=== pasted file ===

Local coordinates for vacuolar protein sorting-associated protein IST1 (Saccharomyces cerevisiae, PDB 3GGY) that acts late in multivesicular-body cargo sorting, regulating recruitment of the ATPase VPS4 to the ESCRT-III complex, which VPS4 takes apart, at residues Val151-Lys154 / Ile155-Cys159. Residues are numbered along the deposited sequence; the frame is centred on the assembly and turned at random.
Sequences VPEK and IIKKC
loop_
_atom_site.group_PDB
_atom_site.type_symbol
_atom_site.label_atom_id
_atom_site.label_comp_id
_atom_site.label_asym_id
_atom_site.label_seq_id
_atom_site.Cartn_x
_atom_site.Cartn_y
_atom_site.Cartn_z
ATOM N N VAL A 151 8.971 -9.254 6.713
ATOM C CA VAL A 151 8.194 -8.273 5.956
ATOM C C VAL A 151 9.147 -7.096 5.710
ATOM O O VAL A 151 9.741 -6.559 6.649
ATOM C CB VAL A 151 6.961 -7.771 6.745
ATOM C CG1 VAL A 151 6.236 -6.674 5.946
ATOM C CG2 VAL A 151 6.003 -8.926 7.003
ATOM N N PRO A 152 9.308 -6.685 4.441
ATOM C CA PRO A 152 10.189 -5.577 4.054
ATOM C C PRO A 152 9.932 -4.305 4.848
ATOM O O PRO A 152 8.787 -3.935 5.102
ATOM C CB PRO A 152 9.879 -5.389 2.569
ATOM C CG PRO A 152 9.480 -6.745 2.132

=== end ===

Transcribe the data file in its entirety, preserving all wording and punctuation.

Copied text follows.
Local coordinates for vacuolar protein sorting-associated protein IST1 (Saccharomyces cerevisiae, PDB 3GGY) that acts late in multivesicular-body cargo sorting, regulating recruitment of the ATPase VPS4 to the ESCRT-III complex, which VPS4 takes apart, at residues Val151-Lys154 / Ile155-Cys159. Residues are numbered along the deposited sequence; the frame is centred on the assembly and turned at random.
Sequences VPEK and IIKKC
loop_
_atom_site.group_PDB
_atom_site.type_symbol
_atom_site.label_atom_id
_atom_site.label_comp_id
_atom_site.label_asym_id
_atom_site.label_seq_id
_atom_site.Cartn_x
_atom_site.Cartn_y
_atom_site.Cartn_z
ATOM N N VAL A 151 8.971 -9.254 6.713
ATOM C CA VAL A 151 8.194 -8.273 5.956
ATOM C C VAL A 151 9.147 -7.096 5.710
ATOM O O VAL A 151 9.741 -6.559 6.649
ATOM C CB VAL A 151 6.961 -7.771 6.745
ATOM C CG1 VAL A 151 6.236 -6.674 5.946
ATOM C CG2 VAL A 151 6.003 -8.926 7.003
ATOM N N PRO A 152 9.308 -6.685 4.441
ATOM C CA PRO A 152 10.189 -5.577 4.054
ATOM C C PRO A 152 9.932 -4.305 4.848
ATOM O O PRO A 152 8.787 -3.935 5.102
ATOM C CB PRO A 152 9.879 -5.389 2.569
ATOM C CG PRO A 152 9.480 -6.745 2.132